The Human Be-In’s musical precedent was also quickly emulated. In June 1967, Mount Tamalpais in Marin County played host to the KFRC Fantasy Fair & Magic Mountain Music Festival featuring The Doors, Canned Heat, The Byrds, Jefferson Airplane, Steve Miller Band, Country Joe and the Fish, and many other rock bands. A week later, the first and only Monterey Pop Festival took place, which notably showcased Jimi Hendrix, Janis Joplin, the Who, the Mamas and the Papas, and, once again, Jefferson Airplane. These shows, considered the first true rock festivals in the United States, could not have happened without Golden Gate Park’s Human Be-In. Aside from these happenings, the Be-In influenced James Rado and Gerome Ragni, who were then developing “Hair,” a pioneer rock musical that opened off-Broadway in October 1967.
The Human Be-In was the start of a beautiful year in San Francisco, one that changed the trajectory of our nation, and today we mark its 50th anniversary at the dawn of a new era.
The launch of this website by the California Historical Society, in partnership with San Francisco Travel, also begins a coordinated commemoration of the transformative Summer of 1967; this will feature major exhibitions at the region’s top museums, special events, and concerts looking back at the Summer of Love and what that period meant, then and now. We at the Western Neighborhoods Project will highlight local perspectives on how the summer that changed everything changed San Francisco as well, offering walking tours, interpretive displays at San Francisco History Days, and more.
As we enter a politically unsure time, the 1960s have never been more relevant and we have never had more to learn. California represented the conscience of America in 1967 and continues to do so today, promoting peace, love, equality, and dialogue. As Allen Cohen remembered: “Our dream of peace, love and community never died. We, as human beings, yearn for the dream of the Sixties, and despite many disappointments and failures, our dream…will live forever.” Here’s to building the dream together in 2017.
HERB GREENE – Rock Photographer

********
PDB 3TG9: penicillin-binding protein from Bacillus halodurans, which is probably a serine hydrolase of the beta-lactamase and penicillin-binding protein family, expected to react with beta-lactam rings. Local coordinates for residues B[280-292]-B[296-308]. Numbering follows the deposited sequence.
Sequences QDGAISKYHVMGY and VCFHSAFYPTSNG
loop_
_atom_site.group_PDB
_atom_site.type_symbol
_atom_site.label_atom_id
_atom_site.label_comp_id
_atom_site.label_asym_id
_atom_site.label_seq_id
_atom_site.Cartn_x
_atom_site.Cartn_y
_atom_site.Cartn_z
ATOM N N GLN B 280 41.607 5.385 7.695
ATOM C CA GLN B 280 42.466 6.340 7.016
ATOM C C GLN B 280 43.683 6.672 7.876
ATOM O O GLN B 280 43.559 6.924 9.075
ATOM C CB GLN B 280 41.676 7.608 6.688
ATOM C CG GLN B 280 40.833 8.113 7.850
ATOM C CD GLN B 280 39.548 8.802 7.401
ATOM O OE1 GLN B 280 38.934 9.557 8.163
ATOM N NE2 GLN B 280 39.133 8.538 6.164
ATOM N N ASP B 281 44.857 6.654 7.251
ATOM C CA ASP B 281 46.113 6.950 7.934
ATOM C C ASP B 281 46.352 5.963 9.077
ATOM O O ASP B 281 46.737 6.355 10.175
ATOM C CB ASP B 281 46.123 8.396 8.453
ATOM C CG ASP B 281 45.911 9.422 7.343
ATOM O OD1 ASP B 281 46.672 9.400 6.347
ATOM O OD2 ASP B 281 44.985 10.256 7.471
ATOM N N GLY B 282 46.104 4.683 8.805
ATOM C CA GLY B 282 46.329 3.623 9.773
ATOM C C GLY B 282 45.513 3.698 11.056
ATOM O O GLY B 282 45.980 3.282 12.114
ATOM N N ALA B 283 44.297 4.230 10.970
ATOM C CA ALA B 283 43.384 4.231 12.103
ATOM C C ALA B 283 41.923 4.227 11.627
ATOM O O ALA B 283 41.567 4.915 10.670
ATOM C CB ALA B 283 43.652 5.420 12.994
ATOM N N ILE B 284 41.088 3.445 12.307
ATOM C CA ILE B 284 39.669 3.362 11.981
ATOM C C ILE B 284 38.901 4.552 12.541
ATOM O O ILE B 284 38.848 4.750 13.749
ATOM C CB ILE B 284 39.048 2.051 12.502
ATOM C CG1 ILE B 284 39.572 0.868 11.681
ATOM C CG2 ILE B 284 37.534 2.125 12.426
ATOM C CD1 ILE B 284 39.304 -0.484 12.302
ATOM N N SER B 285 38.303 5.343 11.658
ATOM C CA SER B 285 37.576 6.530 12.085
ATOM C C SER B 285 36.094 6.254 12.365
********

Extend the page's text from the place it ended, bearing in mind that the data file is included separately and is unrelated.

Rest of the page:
Herb Greene was at the forefront of rock photography in the 1960s. As part of San Francisco’s counterculture movement, Greene became friends with many of San Francisco’s nascent rock bands and began chronicling them with his camera. His work features photographs, among others, of Jefferson Airplane, Led Zeppelin, Janis Joplin, Rod Stewart, the Pointer Sisters, Sly Stone, and, most notably, the Grateful Dead. Greene is considered to be the official photographer of the Grateful Dead and he has released two books of Dead photos, The Book of the Dead and Dead Days: A Grateful Dead Illustrated History. His photos are on the cover of Jefferson Airplane’s Surrealistic Pillow album and two Grateful Dead albums, In The Dark and Dylan & the Dead. Some of Greene’s photographs can be seen on his website: http://www.herbgreenefoto.com/
WESTERN NEIGHBORHOODS PROJECT – Local History Nonprofit
The Western Neighborhoods Project is a nonprofit organization formed in 1999 to preserve and interpret the history and culture of San Francisco’s west side.
Sources not hyperlinked in text:
- About the Human Be-In by Allen Cohen
- Permit Story for Human Be-In by Michael Bowen, San Francisco Bay Guardian, August 25, 2007
- The Human Be-In by Helen Perry, 1970
- January 13-14-15, 1967 San Francisco–Rock Weekend in Rock Prosopography 101, December 18, 2009
- “Recounted in Suddenly Last Summer” by Sheila Weller in Vanity Fair, July 2012